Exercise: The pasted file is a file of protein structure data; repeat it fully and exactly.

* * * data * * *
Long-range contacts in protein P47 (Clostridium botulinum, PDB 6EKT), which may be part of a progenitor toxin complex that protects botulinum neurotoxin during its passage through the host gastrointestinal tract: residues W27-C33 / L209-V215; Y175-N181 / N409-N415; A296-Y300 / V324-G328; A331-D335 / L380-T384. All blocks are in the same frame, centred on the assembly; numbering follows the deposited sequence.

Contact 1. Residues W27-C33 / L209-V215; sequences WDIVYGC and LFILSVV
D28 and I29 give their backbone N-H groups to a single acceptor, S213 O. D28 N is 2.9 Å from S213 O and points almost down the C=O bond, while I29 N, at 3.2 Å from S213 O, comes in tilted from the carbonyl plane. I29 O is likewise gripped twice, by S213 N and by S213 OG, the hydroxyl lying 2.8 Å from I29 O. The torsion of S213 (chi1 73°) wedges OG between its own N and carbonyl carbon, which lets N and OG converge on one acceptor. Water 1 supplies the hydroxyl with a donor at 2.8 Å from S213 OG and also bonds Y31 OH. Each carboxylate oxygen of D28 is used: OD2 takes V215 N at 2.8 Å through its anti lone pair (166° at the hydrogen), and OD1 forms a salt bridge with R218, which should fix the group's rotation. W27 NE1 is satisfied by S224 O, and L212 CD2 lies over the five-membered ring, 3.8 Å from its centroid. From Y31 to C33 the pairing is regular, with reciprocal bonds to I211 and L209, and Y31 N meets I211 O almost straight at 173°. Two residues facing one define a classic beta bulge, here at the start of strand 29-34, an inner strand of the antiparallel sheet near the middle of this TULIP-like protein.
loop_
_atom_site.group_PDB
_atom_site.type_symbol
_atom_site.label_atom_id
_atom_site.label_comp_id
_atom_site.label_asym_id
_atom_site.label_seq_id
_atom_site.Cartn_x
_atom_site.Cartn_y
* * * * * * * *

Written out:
Long-range contacts in protein P47 (Clostridium botulinum, PDB 6EKT), which may be part of a progenitor toxin complex that protects botulinum neurotoxin during its passage through the host gastrointestinal tract: residues W27-C33 / L209-V215; Y175-N181 / N409-N415; A296-Y300 / V324-G328; A331-D335 / L380-T384. All blocks are in the same frame, centred on the assembly; numbering follows the deposited sequence.

Contact 1. Residues W27-C33 / L209-V215; sequences WDIVYGC and LFILSVV
D28 and I29 give their backbone N-H groups to a single acceptor, S213 O. D28 N is 2.9 Å from S213 O and points almost down the C=O bond, while I29 N, at 3.2 Å from S213 O, comes in tilted from the carbonyl plane. I29 O is likewise gripped twice, by S213 N and by S213 OG, the hydroxyl lying 2.8 Å from I29 O. The torsion of S213 (chi1 73°) wedges OG between its own N and carbonyl carbon, which lets N and OG converge on one acceptor. Water 1 supplies the hydroxyl with a donor at 2.8 Å from S213 OG and also bonds Y31 OH. Each carboxylate oxygen of D28 is used: OD2 takes V215 N at 2.8 Å through its anti lone pair (166° at the hydrogen), and OD1 forms a salt bridge with R218, which should fix the group's rotation. W27 NE1 is satisfied by S224 O, and L212 CD2 lies over the five-membered ring, 3.8 Å from its centroid. From Y31 to C33 the pairing is regular, with reciprocal bonds to I211 and L209, and Y31 N meets I211 O almost straight at 173°. Two residues facing one define a classic beta bulge, here at the start of strand 29-34, an inner strand of the antiparallel sheet near the middle of this TULIP-like protein.
loop_
_atom_site.group_PDB
_atom_site.type_symbol
_atom_site.label_atom_id
_atom_site.label_comp_id
_atom_site.label_asym_id
_atom_site.label_seq_id
_atom_site.Cartn_x
_atom_site.Cartn_y